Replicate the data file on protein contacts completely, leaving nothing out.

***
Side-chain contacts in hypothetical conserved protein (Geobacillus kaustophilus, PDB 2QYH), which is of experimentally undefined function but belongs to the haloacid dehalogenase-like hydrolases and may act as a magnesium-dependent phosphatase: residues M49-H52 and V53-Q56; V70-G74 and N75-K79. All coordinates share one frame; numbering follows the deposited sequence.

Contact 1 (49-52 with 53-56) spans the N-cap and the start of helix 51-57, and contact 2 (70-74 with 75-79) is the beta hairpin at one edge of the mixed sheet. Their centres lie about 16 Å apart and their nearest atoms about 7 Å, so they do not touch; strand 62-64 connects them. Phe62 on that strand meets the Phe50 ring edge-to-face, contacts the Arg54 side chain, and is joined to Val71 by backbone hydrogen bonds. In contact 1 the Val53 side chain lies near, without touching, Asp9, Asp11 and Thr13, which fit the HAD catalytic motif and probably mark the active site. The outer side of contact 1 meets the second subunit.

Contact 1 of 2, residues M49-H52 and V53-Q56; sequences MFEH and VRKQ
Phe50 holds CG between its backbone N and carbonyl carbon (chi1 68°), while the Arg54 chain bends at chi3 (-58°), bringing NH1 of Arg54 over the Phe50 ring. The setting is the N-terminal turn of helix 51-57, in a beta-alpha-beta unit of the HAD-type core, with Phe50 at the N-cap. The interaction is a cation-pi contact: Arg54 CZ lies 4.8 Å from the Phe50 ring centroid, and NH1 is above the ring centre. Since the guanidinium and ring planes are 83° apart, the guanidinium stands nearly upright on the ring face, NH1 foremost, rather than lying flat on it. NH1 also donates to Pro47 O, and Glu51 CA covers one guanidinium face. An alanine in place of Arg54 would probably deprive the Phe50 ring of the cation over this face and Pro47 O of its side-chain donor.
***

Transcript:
Side-chain contacts in hypothetical conserved protein (Geobacillus kaustophilus, PDB 2QYH), which is of experimentally undefined function but belongs to the haloacid dehalogenase-like hydrolases and may act as a magnesium-dependent phosphatase: residues M49-H52 and V53-Q56; V70-G74 and N75-K79. All coordinates share one frame; numbering follows the deposited sequence.

Contact 1 (49-52 with 53-56) spans the N-cap and the start of helix 51-57, and contact 2 (70-74 with 75-79) is the beta hairpin at one edge of the mixed sheet. Their centres lie about 16 Å apart and their nearest atoms about 7 Å, so they do not touch; strand 62-64 connects them. Phe62 on that strand meets the Phe50 ring edge-to-face, contacts the Arg54 side chain, and is joined to Val71 by backbone hydrogen bonds. In contact 1 the Val53 side chain lies near, without touching, Asp9, Asp11 and Thr13, which fit the HAD catalytic motif and probably mark the active site. The outer side of contact 1 meets the second subunit.

Contact 1 of 2, residues M49-H52 and V53-Q56; sequences MFEH and VRKQ
Phe50 holds CG between its backbone N and carbonyl carbon (chi1 68°), while the Arg54 chain bends at chi3 (-58°), bringing NH1 of Arg54 over the Phe50 ring. The setting is the N-terminal turn of helix 51-57, in a beta-alpha-beta unit of the HAD-type core, with Phe50 at the N-cap. The interaction is a cation-pi contact: Arg54 CZ lies 4.8 Å from the Phe50 ring centroid, and NH1 is above the ring centre. Since the guanidinium and ring planes are 83° apart, the guanidinium stands nearly upright on the ring face, NH1 foremost, rather than lying flat on it. NH1 also donates to Pro47 O, and Glu51 CA covers one guanidinium face. An alanine in place of Arg54 would probably deprive the Phe50 ring of the cation over this face and Pro47 O of its side-chain donor.